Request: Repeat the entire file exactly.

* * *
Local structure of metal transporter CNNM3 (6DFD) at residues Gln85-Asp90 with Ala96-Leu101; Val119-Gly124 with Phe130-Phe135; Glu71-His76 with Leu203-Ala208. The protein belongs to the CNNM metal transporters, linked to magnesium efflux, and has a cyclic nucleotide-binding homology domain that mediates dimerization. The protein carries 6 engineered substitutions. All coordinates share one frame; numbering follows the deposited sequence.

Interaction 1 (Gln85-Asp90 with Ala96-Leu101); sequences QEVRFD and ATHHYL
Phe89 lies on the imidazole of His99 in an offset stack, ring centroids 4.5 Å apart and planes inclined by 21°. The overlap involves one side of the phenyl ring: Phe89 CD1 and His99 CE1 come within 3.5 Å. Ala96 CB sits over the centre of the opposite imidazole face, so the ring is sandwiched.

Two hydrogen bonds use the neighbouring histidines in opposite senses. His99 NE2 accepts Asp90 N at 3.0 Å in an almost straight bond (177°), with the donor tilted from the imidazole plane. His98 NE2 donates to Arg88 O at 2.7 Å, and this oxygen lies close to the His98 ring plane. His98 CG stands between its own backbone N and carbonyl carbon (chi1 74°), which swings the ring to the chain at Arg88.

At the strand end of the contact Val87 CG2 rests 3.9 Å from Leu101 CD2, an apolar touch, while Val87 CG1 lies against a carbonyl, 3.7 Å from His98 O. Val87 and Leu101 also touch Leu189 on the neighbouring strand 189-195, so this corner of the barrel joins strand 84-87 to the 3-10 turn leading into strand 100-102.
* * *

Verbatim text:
Local structure of metal transporter CNNM3 (6DFD) at residues Gln85-Asp90 with Ala96-Leu101; Val119-Gly124 with Phe130-Phe135; Glu71-His76 with Leu203-Ala208. The protein belongs to the CNNM metal transporters, linked to magnesium efflux, and has a cyclic nucleotide-binding homology domain that mediates dimerization. The protein carries 6 engineered substitutions. All coordinates share one frame; numbering follows the deposited sequence.

Interaction 1 (Gln85-Asp90 with Ala96-Leu101); sequences QEVRFD and ATHHYL
Phe89 lies on the imidazole of His99 in an offset stack, ring centroids 4.5 Å apart and planes inclined by 21°. The overlap involves one side of the phenyl ring: Phe89 CD1 and His99 CE1 come within 3.5 Å. Ala96 CB sits over the centre of the opposite imidazole face, so the ring is sandwiched.

Two hydrogen bonds use the neighbouring histidines in opposite senses. His99 NE2 accepts Asp90 N at 3.0 Å in an almost straight bond (177°), with the donor tilted from the imidazole plane. His98 NE2 donates to Arg88 O at 2.7 Å, and this oxygen lies close to the His98 ring plane. His98 CG stands between its own backbone N and carbonyl carbon (chi1 74°), which swings the ring to the chain at Arg88.

At the strand end of the contact Val87 CG2 rests 3.9 Å from Leu101 CD2, an apolar touch, while Val87 CG1 lies against a carbonyl, 3.7 Å from His98 O. Val87 and Leu101 also touch Leu189 on the neighbouring strand 189-195, so this corner of the barrel joins strand 84-87 to the 3-10 turn leading into strand 100-102.